As much as I like to pride myself in being unique and strong-willed, the truth is I'm really malleable. A piece of silly putty in a cheap plastic egg. I know this because of vacations I've taken.
When I leave New York, I decide I hate it. Wherever I am, Silver Lake or Vermont, I decide I've stumbled upon the life I should be living, the life I'm too afraid to reach out and grab. God, I think, what have I been doing with the last years of my youth?
But how can that be true? How can I be meant to live in a bungalow in the Los Angeles hills and hike in the desert and be part of a freer, lighter existence, light as the bright dry air there, and also be meant to birth babies in the Vermont mountains and take up yoga and own a canoe? The contradictions don't diminish my conviction when I'm there, however.
When I come home, back to New York, I feel glum. It's so dirty, and frenetic, and old, and stuffy, and stressful, and tiring, how long can I hump groceries home on swollen feet that ache from walking up and down, up and down stairs in heels, all over the city, all day? How long can I go without smelling grass and leaves?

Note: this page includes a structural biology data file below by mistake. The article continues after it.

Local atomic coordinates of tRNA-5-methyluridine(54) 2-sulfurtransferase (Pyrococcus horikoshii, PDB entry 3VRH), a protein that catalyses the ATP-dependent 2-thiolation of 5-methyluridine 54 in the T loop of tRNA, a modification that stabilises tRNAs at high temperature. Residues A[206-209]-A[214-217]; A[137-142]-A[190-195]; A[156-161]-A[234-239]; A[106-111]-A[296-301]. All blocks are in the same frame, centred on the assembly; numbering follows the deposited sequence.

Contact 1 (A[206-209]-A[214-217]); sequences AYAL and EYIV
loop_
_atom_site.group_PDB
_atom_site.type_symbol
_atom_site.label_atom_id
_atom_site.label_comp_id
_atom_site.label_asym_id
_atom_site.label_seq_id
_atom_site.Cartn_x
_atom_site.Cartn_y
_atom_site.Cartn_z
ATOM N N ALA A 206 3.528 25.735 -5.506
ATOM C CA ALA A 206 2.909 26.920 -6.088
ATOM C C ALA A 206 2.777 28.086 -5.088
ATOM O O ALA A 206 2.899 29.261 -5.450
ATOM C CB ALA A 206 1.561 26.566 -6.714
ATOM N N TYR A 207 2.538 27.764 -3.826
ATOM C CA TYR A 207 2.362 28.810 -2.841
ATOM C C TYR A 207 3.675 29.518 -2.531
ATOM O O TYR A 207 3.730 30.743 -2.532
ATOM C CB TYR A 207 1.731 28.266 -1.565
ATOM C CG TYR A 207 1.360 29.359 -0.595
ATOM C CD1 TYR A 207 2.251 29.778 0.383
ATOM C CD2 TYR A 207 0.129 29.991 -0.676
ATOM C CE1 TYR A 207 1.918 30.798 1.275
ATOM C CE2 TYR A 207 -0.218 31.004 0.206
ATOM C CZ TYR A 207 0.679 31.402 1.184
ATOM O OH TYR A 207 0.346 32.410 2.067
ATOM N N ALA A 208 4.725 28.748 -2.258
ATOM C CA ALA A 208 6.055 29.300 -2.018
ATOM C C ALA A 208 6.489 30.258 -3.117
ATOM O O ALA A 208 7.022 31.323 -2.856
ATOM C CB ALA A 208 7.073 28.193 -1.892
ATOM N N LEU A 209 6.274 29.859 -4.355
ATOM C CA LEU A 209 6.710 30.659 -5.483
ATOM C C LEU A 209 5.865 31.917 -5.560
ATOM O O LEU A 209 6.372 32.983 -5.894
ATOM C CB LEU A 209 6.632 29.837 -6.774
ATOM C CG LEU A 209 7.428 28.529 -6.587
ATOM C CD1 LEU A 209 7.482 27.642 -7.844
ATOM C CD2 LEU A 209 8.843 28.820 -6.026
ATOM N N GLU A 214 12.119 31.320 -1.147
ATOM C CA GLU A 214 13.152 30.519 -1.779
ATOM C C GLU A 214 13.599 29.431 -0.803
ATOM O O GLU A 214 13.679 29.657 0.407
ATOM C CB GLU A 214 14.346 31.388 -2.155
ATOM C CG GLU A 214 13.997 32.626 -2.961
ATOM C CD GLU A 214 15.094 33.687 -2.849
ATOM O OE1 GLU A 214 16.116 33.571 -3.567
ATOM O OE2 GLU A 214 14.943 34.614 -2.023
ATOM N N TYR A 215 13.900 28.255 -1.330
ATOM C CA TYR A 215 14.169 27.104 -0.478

And then I stay put for a few weeks. Back to work and my emails and my bed that's too small for both Billy and me, and my cats who greet me at the door when I come home, and all my little objects that I've carefully collected and to which I'm so attached, and I forget.
I don't really want kids, I think, and LA is so far away... There are other things to do and worry about, and I forget. Will I never leave? Will I stay until life ('Life') intervenes and I'm forced to change course? Is that unevolved, lazy, cowardly? Is it fine?
I should admit right here that when I worked at a small telecommunications firm briefly, two years ago, I started to think I wanted breast implants because so many of the women there had them.
I mean, seriously.